The fuzzy yellow and black bee with a white spot on its butt is not alone.


Pollinators becoming scarce worldwide

"Here in the U.S., we have about 3,600 species of native bees, and somewhere around a quarter of those are facing extinction," said Liz Robertson of the Xerces Society, a conservation group.

A United Nations-sponsored report claimed that almost 40% of pollinating insects worldwide face extinction.

"And it's not just bumblebees. We see declines in other species groups like butterflies, birds and bats even. So this is kind of a pattern that we've observed across species and across locations around the globe" Janousek said.


Janousek said 2 other bumblebee species were already listed as endangered in the Endangered Species Act. And several others are being considered.

"This species in particular has been petitioned for consideration of being listed under the Endangered Species Act, either threatened or endangered," said Janousek. "The Fish and Wildlife Service makes those determinations, and they're going through a process to evaluate the species for listing. And our role in the study is to provide the science to help support their decision-making."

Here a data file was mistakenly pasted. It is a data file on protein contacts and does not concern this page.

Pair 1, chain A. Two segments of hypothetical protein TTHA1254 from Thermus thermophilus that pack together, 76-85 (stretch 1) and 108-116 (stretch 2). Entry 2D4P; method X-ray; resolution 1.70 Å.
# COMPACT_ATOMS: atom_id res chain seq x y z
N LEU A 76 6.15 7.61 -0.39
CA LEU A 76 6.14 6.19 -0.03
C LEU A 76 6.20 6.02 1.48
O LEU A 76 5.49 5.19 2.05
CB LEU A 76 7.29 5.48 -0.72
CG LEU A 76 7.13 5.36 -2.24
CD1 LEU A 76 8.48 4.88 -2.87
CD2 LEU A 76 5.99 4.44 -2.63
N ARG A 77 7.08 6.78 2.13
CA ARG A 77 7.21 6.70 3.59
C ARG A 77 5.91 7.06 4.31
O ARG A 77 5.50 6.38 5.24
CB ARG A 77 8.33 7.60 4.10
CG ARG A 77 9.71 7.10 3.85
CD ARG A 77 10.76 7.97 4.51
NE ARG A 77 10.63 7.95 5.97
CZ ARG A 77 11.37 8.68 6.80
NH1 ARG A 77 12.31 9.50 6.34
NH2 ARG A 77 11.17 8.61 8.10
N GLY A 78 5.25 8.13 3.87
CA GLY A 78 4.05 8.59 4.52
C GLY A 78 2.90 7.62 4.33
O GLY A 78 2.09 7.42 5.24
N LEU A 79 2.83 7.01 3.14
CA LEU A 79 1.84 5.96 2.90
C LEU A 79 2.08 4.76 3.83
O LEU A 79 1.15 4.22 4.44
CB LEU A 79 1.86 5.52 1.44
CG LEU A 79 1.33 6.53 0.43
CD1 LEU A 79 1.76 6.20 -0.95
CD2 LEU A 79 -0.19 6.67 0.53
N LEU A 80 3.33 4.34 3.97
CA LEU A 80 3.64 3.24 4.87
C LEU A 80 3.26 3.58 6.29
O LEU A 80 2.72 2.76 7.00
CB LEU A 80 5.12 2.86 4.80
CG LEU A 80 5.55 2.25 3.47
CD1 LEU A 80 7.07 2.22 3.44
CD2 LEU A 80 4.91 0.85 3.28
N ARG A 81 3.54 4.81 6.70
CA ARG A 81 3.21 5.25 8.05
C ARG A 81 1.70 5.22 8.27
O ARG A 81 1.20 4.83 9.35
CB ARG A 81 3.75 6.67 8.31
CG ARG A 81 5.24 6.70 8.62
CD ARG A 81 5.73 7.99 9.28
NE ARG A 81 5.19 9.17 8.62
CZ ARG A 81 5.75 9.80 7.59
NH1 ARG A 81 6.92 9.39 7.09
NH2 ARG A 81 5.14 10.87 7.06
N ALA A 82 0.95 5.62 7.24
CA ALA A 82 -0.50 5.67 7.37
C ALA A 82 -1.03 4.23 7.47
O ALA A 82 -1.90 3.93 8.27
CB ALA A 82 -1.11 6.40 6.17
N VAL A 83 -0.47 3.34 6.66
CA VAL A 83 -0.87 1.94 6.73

Why are pollinators crucial?

About 85% of flowering plants require pollination. Pollinators as a group provide a $1.5 billion service in the U.S. alone. About 75% of food crops are insect pollinated, said Matthew Sheppard of the Xerces Society. In a decree, the Senate said that that pollinators are responsible for one of every three bites of food consumed in the U.S.


"We don't know exactly the contributions of any individual pollinator to that system or to that cycle.," said Janousek "Pollinators act as, kind of that middleman, transferring resources from plants to other wildlife."

The study published in the Proceedings of the National Academy of Sciences stated that, "pollinators provide a critical ecosystem function, create the foundation of terrestrial food webs, and serve as a linchpin to cascading effects across species."